To better address polarization—those black-and-white pictures—discussion of difficult issues requires nuance, he said. “Even more important than the skills of advocating and arguing are the skills of listening and learning,” he said. While members of the graduating class might be eager to test their expertise in legal argumentation, he urged them to focus more on what others are saying. “We need to listen more than we speak. To understand more than we demonize. To appreciate that the world is more complicated than it is simple,” Perlman said.

“If you engage with an open heart and mind with those whose views you oppose, I am confident that you will not only be more effective lawyers and advocates for your chosen causes, but you will be better friends, family members, partners, citizens and human beings,” he said.

About Joshua Koskoff

Attorney Joshua Koskoff, JD ’94, specializes in medical malpractice, wrongful death and other complex personal injury and public interest cases in Connecticut and is a member of the Suffolk Law Dean’s Cabinet.

In 2014, Koskoff filed a landmark case against firearms manufacturer Remington, the company that made and marketed the AR-15 weapon used in the shooting deaths of 20 children and six adults at Sandy Hook Elementary School in Newtown, Connecticut in December 2012. Initially given little chance to succeed by legal experts, Koskoff was able to find a way through the federal immunity enjoyed by the firearms industry, ultimately winning a settlement of $73 million dollars— the first time in American history that a firearms company has been held to account for a mass shooting.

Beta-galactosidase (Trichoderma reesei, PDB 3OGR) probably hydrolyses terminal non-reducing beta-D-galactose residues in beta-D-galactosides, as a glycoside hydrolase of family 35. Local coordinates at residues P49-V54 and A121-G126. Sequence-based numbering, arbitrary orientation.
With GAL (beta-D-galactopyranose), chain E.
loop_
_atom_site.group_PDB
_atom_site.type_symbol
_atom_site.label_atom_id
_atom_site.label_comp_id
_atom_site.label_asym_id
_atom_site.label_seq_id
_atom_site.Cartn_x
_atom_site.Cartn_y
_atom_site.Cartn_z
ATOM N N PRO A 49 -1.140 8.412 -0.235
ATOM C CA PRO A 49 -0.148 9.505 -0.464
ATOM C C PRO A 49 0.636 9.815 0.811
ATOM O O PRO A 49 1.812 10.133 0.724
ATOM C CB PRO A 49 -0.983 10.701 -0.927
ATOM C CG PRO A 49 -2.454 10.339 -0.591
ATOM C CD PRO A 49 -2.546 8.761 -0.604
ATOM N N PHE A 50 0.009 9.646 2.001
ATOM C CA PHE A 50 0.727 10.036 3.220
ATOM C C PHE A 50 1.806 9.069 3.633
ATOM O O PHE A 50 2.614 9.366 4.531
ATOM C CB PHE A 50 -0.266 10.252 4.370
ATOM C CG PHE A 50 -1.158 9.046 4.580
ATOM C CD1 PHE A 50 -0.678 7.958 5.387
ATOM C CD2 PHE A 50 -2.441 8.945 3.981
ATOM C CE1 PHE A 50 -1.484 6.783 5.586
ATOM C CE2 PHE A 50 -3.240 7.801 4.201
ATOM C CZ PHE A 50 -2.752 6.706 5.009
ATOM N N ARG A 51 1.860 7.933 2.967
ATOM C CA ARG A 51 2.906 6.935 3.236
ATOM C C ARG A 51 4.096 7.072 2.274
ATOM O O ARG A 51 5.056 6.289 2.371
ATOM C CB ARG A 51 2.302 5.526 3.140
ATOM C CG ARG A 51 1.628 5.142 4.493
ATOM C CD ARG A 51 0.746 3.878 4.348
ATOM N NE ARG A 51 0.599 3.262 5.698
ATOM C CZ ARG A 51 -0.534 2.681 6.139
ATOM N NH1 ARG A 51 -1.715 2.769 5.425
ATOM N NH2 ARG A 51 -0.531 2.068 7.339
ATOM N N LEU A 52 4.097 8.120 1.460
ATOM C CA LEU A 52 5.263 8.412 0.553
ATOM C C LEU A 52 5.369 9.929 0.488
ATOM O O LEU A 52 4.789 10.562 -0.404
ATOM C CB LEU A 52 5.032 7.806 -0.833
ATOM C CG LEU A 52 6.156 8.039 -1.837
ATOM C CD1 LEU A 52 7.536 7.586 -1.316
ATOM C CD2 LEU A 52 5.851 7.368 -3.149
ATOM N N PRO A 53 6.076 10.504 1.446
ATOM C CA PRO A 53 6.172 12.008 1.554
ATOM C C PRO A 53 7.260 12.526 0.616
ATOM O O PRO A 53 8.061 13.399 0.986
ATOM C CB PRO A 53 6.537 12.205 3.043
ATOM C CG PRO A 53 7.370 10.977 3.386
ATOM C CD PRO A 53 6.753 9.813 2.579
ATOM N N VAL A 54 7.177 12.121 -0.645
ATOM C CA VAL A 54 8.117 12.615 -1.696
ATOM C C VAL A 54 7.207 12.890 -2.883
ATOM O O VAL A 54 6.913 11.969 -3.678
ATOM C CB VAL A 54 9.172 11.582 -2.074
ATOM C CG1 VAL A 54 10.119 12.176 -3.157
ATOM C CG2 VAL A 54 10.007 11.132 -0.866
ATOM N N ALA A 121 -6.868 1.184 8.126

Koskoff—along with two partners at his firm of Koskoff, Koskoff, and Bieder—also represented Sandy Hook families against Alex Jones, the controversial InfoWars founder who claimed that the Sandy Hook shooting was staged and the grieving families were actors. In October 2022, Koskoff and his team obtained a verdict totaling close to $1.5 billion against Jones—the largest verdict in Connecticut history and the largest defamation verdict in American history. Since then, he has advised or represented those touched by mass shootings in Las Vegas, Nevada; Uvalde, Texas; Highland Park, Illinois; and Lewiston, Maine.

Koskoff holds a bachelor’s degree in English from Syracuse University and a law degree from Suffolk University.

Commencement 2024

Suffolk University Law School Class of 2024 comprises 438 new alumni, with 408 JD degrees and 49 graduate law degrees awarded (with some students receiving both).

The ceremony was one of three Suffolk Commencements held on Sunday, May 19, at Boston’s Leader Bank Pavilion. The University conferred a total of 2,013 undergraduate and advanced degrees to graduates from 39 states and 75 different countries. Twenty-eight percent of Suffolk’s 990 undergraduate degree recipients are first-generation college students.

Read More About Commencement 2024.


Michael Fisch
Office of Public Affairs

Greg Gatlin
Office of Public Affairs